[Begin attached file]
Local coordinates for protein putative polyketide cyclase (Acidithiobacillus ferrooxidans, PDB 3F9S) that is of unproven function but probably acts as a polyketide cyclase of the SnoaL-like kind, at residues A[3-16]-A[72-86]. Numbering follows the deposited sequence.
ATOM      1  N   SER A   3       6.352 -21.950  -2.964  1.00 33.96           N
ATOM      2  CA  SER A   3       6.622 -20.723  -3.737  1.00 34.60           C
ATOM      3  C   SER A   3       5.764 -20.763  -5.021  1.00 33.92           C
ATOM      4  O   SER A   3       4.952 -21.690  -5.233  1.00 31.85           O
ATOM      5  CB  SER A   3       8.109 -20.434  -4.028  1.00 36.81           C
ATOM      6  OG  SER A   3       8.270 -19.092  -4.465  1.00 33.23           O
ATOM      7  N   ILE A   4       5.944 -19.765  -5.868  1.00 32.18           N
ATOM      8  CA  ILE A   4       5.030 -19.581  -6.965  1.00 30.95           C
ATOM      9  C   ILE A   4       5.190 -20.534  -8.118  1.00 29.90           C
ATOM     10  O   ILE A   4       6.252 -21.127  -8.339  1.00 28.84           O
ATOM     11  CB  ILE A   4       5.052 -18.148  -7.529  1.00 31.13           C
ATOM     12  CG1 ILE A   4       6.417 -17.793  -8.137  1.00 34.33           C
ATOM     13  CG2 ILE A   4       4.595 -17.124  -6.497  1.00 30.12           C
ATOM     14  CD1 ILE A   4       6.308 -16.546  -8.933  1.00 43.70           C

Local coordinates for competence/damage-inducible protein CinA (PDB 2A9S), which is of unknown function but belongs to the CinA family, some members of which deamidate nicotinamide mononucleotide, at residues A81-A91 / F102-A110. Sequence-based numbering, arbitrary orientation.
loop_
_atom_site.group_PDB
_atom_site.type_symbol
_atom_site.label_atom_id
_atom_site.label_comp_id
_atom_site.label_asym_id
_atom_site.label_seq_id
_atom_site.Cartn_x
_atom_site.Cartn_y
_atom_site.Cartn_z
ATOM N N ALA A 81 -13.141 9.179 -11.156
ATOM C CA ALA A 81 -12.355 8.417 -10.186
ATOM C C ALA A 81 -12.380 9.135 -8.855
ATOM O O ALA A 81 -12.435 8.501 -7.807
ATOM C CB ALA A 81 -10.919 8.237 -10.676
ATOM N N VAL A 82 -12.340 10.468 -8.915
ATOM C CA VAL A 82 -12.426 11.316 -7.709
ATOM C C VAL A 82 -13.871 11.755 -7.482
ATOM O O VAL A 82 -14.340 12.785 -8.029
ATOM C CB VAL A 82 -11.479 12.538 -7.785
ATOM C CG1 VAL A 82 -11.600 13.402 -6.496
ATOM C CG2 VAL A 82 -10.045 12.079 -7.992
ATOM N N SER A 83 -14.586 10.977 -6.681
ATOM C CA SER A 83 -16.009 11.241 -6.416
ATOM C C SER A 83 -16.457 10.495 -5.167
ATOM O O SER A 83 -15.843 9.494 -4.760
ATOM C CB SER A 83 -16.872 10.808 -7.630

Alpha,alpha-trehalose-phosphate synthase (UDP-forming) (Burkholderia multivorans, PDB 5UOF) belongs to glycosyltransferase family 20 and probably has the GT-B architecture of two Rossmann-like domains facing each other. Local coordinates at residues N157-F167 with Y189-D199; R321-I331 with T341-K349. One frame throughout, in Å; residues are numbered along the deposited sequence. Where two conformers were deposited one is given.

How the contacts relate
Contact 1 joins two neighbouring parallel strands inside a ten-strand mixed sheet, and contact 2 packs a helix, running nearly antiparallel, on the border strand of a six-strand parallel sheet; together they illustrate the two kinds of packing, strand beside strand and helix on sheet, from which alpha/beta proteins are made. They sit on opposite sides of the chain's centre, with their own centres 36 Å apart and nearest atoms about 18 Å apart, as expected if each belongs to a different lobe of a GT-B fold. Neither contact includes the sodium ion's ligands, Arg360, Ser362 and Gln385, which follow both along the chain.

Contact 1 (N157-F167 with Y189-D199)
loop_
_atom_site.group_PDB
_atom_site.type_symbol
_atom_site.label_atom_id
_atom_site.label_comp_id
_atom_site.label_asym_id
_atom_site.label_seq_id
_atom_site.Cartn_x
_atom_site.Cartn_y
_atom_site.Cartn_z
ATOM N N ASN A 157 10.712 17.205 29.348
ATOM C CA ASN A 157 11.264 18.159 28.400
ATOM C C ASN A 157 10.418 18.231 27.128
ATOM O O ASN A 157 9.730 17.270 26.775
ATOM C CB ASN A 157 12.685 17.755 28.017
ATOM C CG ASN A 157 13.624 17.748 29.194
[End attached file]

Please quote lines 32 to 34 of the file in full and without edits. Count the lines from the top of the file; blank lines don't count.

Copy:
ATOM N N VAL A 82 -12.340 10.468 -8.915
ATOM C CA VAL A 82 -12.426 11.316 -7.709
ATOM C C VAL A 82 -13.871 11.755 -7.482